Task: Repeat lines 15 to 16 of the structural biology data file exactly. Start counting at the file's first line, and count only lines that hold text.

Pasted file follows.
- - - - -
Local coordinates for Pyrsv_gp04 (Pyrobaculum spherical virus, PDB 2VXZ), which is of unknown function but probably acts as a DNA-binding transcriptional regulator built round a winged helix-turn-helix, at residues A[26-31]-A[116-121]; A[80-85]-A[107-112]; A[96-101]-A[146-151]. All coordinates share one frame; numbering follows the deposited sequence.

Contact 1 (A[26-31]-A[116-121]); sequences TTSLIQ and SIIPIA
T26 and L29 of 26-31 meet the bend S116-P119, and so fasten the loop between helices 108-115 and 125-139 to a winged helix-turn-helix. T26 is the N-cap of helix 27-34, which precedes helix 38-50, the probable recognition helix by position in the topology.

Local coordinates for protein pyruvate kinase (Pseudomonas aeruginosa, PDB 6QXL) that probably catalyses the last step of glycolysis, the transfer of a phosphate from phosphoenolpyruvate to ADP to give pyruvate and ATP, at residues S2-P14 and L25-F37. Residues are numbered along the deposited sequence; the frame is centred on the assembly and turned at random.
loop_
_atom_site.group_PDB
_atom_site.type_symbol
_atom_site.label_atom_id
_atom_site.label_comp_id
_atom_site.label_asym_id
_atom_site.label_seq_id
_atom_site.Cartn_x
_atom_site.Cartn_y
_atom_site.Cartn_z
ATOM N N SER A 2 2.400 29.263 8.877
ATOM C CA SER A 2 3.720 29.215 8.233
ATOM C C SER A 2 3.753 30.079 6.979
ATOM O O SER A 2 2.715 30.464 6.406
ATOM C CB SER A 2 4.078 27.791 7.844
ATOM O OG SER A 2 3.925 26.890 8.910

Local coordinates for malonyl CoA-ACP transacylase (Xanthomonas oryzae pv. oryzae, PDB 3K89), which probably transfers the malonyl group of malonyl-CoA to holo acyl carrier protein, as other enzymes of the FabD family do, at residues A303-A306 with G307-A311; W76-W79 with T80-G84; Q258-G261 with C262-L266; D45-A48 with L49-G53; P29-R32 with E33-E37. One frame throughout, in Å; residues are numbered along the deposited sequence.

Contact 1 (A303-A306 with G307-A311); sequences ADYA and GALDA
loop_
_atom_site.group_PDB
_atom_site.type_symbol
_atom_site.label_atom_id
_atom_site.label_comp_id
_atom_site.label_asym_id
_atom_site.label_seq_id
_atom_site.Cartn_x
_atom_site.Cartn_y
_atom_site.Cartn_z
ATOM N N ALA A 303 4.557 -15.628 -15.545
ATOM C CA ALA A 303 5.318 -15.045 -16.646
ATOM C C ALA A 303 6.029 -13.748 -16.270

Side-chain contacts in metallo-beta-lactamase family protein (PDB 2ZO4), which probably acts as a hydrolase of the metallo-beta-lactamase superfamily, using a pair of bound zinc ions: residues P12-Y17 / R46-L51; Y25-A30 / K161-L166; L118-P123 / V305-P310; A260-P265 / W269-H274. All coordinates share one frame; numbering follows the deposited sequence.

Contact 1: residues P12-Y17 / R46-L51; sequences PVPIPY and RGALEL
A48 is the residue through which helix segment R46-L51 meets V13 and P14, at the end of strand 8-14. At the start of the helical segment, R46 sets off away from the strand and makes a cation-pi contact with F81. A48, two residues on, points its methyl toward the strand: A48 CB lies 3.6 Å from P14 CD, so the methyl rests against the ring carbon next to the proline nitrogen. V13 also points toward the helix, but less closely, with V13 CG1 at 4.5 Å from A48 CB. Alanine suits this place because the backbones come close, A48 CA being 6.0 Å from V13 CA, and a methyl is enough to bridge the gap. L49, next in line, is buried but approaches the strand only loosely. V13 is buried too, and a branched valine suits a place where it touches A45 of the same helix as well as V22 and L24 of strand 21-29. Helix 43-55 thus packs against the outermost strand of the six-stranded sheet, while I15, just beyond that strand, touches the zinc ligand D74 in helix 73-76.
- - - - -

ATOM N N SER A 2 2.400 29.263 8.877
ATOM C CA SER A 2 3.720 29.215 8.233